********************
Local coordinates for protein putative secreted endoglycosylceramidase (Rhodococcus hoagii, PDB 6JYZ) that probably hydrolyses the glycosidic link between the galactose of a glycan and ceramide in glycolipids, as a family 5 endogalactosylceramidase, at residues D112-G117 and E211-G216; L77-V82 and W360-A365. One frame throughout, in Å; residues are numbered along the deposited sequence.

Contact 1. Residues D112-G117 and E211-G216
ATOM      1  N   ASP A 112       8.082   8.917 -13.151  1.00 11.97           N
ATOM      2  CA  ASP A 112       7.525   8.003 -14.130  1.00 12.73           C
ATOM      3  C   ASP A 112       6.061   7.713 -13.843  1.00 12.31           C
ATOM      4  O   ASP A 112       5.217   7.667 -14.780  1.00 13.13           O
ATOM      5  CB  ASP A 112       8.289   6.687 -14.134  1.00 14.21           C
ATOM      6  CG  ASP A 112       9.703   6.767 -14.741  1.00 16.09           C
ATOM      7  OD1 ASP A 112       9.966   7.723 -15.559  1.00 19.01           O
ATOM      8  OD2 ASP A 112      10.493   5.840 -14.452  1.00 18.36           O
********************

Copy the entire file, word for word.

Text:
Local coordinates for protein putative secreted endoglycosylceramidase (Rhodococcus hoagii, PDB 6JYZ) that probably hydrolyses the glycosidic link between the galactose of a glycan and ceramide in glycolipids, as a family 5 endogalactosylceramidase, at residues D112-G117 and E211-G216; L77-V82 and W360-A365. One frame throughout, in Å; residues are numbered along the deposited sequence.

Contact 1. Residues D112-G117 and E211-G216
ATOM      1  N   ASP A 112       8.082   8.917 -13.151  1.00 11.97           N
ATOM      2  CA  ASP A 112       7.525   8.003 -14.130  1.00 12.73           C
ATOM      3  C   ASP A 112       6.061   7.713 -13.843  1.00 12.31           C
ATOM      4  O   ASP A 112       5.217   7.667 -14.780  1.00 13.13           O
ATOM      5  CB  ASP A 112       8.289   6.687 -14.134  1.00 14.21           C
ATOM      6  CG  ASP A 112       9.703   6.767 -14.741  1.00 16.09           C
ATOM      7  OD1 ASP A 112       9.966   7.723 -15.559  1.00 19.01           O
ATOM      8  OD2 ASP A 112      10.493   5.840 -14.452  1.00 18.36           O